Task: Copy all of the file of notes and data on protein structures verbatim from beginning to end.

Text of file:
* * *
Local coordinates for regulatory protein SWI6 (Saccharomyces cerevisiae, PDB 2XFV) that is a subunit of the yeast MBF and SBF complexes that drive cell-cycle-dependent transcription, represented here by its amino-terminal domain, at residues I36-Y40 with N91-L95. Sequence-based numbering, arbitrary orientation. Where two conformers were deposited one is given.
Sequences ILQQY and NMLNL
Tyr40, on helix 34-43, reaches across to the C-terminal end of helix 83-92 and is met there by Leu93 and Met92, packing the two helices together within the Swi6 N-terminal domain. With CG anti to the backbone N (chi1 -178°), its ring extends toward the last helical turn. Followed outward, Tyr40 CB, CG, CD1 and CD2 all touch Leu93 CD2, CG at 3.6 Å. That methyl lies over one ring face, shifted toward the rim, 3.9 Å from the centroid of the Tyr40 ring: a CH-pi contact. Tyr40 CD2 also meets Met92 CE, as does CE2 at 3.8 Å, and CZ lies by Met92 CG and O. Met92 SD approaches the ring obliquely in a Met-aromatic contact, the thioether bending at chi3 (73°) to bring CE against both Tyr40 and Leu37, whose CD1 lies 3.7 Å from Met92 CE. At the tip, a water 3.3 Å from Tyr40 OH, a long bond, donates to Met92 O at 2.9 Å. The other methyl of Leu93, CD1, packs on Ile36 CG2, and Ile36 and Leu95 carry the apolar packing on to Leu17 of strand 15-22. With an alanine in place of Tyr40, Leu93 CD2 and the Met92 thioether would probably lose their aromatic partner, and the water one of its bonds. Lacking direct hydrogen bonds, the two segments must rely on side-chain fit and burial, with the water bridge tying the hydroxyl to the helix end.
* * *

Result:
Local coordinates for regulatory protein SWI6 (Saccharomyces cerevisiae, PDB 2XFV) that is a subunit of the yeast MBF and SBF complexes that drive cell-cycle-dependent transcription, represented here by its amino-terminal domain, at residues I36-Y40 with N91-L95. Sequence-based numbering, arbitrary orientation. Where two conformers were deposited one is given.
Sequences ILQQY and NMLNL
Tyr40, on helix 34-43, reaches across to the C-terminal end of helix 83-92 and is met there by Leu93 and Met92, packing the two helices together within the Swi6 N-terminal domain. With CG anti to the backbone N (chi1 -178°), its ring extends toward the last helical turn. Followed outward, Tyr40 CB, CG, CD1 and CD2 all touch Leu93 CD2, CG at 3.6 Å. That methyl lies over one ring face, shifted toward the rim, 3.9 Å from the centroid of the Tyr40 ring: a CH-pi contact. Tyr40 CD2 also meets Met92 CE, as does CE2 at 3.8 Å, and CZ lies by Met92 CG and O. Met92 SD approaches the ring obliquely in a Met-aromatic contact, the thioether bending at chi3 (73°) to bring CE against both Tyr40 and Leu37, whose CD1 lies 3.7 Å from Met92 CE. At the tip, a water 3.3 Å from Tyr40 OH, a long bond, donates to Met92 O at 2.9 Å. The other methyl of Leu93, CD1, packs on Ile36 CG2, and Ile36 and Leu95 carry the apolar packing on to Leu17 of strand 15-22. With an alanine in place of Tyr40, Leu93 CD2 and the Met92 thioether would probably lose their aromatic partner, and the water one of its bonds. Lacking direct hydrogen bonds, the two segments must rely on side-chain fit and burial, with the water bridge tying the hydroxyl to the helix end.